Key studio albums ("Secrets of the Beehive", "Gone to Earth", "First Day" and "Dead Bees on a Cake") are fairly represented along with 3 tracks taken from the JAPAN side project "Rain Tree Crow" and only one song from debut "Brilliant Trees" (which makes the only objection from my side!). But that's not all, because roughly half of the collection (14 tracks) are previously unreleased compositions among which "The Scent of Magnolia", "Heartbeat", "Ride" or "Cover Me With Flowers" are wonderful pieces of songwriting.

David Sylvian can easily be put side by side in a row of excellent, quite unique musical artists so diverse as David Bowie, Peter Gabriel, Sting, Robert Fripp, Brian Eno, Nick Cave, Bryan Ferry, Tom Waits, Ry Cooder, Holger Czukay, Jon Hassell... to name a few giants. So, if any of these guys catched your listening nerve, you would do good to check Sylvian too.

His music is hard to describe (isn't it true for all music in general?), but let's say it contains elements of pop, rock, jazz, classical, ambient-experimental and art/prog rock. Most of his songs are slow, laid-back, lengthy (6-9 minutes) compositions including diverse instruments (from jazzy brass, electronic keyboards, acoustic bass, ethnic percussions and sampled tribal/Asian chants). Lyrics are largely introspective and sometimes you feel you are listening to an adventure novel.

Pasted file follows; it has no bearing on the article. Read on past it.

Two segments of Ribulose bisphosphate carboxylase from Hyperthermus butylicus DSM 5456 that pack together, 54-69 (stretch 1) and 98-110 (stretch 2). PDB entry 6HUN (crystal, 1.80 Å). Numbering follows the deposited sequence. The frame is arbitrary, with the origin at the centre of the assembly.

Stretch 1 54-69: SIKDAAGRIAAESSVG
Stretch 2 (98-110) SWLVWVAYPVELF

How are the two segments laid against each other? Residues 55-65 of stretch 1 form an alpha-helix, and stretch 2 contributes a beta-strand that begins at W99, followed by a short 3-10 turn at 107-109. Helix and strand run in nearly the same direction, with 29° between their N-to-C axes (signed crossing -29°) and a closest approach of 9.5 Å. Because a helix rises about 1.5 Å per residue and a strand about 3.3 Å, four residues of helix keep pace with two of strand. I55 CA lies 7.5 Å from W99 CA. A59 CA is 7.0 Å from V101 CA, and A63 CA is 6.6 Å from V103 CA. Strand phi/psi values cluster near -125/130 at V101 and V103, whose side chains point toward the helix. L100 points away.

"Everything and Nothing" is perhaps nothing, a mere drop in the ocean of the global music industry, but it is almost everything you need to have from David Sylvian, if you are not keen on buying his individual albums. Absolutely recommended!

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Send comments to Seyo (BETA) | Report this review (#115416)
Posted Saturday, March 17, 2007 | Review Permalink
Matti
COLLABORATOR
Neo-Prog Team
4 stars I'm not the first one to wonder how unnoticed is this man's discography here. David Sylvian's relations to prog genre are not very notable, which partly explains it. He's done some experimental (more or less ambient) music and has collaborated with e. g. Robert Fripp; his band before going solo in '84 was an arty New Wave group JAPAN, not included in the Archives. This 2-CD compilation concentrates on his song-oriented material with many tracks (14!) unreleased before. Some Japan tracks re-worked too. This is indeed one of the finest compilations I know. Suits perfectly as an introduction but also worth having if one already had several studio albums.

Seyo's description of Sylvian's music is excellent, it's hard to add anything crucial. I'd like to use the (unofficial) term 'art pop'. It's elegant, cool, sophisticated, moody, hurriless, musically rich, with elements of various directions from jazz to ethnic music. Uptempo rock playing is mostly absent, and good so. And his voice is one of the finest in the history of pop. The impressive list of musicians includes Ryuichi Sakamoto, Richard Barbieri, Jon Hassell, Kenny Wheeler, David Torn, Mick Karn...

Highlights is rather unnecessary term to use in this brillant context, but I enjoy especially 'Riverman', 'Ride', 'Some Kind of Fool', 'Scent of Magnolia', 'Wanderlust' and 'Let The Happiness In' to name a few. (PS: David Sylvian was sometimes somewhere elected to be the most beautiful man, but don't let that fool you. On the other hand, the UN-testosteronic appearance is in sync with the elegancy and depth of his music.)

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Send comments to Matti (BETA) | Report this review (#141688)
Posted Wednesday, October 03, 2007 | Review Permalink